Tuesday, May 5, 2009

Will Fewer Have Jobs When The Economy Is At Full Employment After Recovery?

Some economists are reconsidering what will constitute "full employment" - the unemployment rate at which the inflation rate does not change positively or negatively - after this slump ends. From Bloomberg:
Post-recession America may be saddled with high unemployment even after good times finally return.

Hundreds of thousands of jobs have vanished forever in industries such as auto manufacturing and financial services. Millions of people who were fired or laid off will find it harder to get hired again and for years may have to accept lower earnings than they enjoyed before the slump.

So far, so good. Since unemployment is generally a lagging indicator, it seems likely that even after the economy stops contracting that the unemployment rate will continue to climb. Furthermore, sectors that were overbuilt during the bubble - autos, real estate, and finance - will lose jobs that will not come back. But what does this mean for full employment? Back to the article:

This restructuring -- in what former Federal Reserve Chairman Paul Volcker calls “the Great Recession” -- is causing some economists to reconsider what might be the “natural” rate of unemployment: a level that neither accelerates nor decelerates inflation. This state of equilibrium is often described as “full” employment.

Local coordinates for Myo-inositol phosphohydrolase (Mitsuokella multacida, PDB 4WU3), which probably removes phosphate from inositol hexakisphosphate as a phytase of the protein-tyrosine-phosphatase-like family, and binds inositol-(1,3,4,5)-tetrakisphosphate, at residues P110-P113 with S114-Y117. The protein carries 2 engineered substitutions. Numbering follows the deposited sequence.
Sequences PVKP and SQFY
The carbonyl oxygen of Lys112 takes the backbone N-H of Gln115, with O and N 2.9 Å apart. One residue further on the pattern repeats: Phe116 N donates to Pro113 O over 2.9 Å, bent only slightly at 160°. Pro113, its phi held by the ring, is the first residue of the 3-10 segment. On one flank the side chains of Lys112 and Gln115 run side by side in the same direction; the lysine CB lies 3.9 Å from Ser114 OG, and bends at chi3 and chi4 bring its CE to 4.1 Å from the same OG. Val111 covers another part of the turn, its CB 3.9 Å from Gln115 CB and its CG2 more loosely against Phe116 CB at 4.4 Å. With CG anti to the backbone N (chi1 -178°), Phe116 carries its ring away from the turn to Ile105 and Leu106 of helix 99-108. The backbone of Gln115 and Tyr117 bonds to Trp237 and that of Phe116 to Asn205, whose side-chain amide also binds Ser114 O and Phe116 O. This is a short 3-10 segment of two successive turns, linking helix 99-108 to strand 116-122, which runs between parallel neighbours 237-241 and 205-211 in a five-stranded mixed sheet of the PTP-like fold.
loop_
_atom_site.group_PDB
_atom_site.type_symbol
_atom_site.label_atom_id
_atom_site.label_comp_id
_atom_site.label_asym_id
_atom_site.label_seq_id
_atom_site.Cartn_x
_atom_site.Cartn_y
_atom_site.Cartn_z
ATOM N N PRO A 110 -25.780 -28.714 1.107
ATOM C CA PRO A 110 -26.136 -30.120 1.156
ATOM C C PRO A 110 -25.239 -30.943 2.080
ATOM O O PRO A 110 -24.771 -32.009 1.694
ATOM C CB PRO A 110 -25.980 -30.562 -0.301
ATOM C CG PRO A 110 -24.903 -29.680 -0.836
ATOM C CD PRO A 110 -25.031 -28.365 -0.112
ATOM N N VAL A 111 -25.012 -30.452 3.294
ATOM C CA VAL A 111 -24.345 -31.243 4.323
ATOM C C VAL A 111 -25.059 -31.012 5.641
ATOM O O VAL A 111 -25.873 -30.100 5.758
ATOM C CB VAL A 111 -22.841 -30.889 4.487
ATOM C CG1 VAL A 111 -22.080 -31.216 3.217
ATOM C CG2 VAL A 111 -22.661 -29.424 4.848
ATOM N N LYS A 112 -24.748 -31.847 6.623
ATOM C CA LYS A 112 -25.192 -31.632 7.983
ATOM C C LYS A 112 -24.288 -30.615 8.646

Fallout from the recession implies a “markedly higher” natural rate of unemployment, says Edmund Phelps, a professor at Columbia University in New York and winner of the 2006 Nobel Prize in economics. “It was 5.5 percent; maybe it will be 6.5 percent, maybe 7 percent.”

This is certainly possible, but it seems like an optimistic reading of the situation. An unemployment rate that peaks somewhere around 11-12 percent and then recedes to 7 percent for the foreseeable future could also act as a powerful deflationary force on the economy. If banks begin to lend out some of the gargantuan excess reserves they hold, this could prop the economy out of deflation despite the relatively elevated unemployment level. In this context, the number of people working when the economy is at "full employment" could fall. But if the Fed tightens monetary policy, the inflationary impact of any credit expansion would dissipate, and the US economy could very well teeter along into deflation again.

Let us hope that we get high unemployment and inflation: the alternative is far worse.

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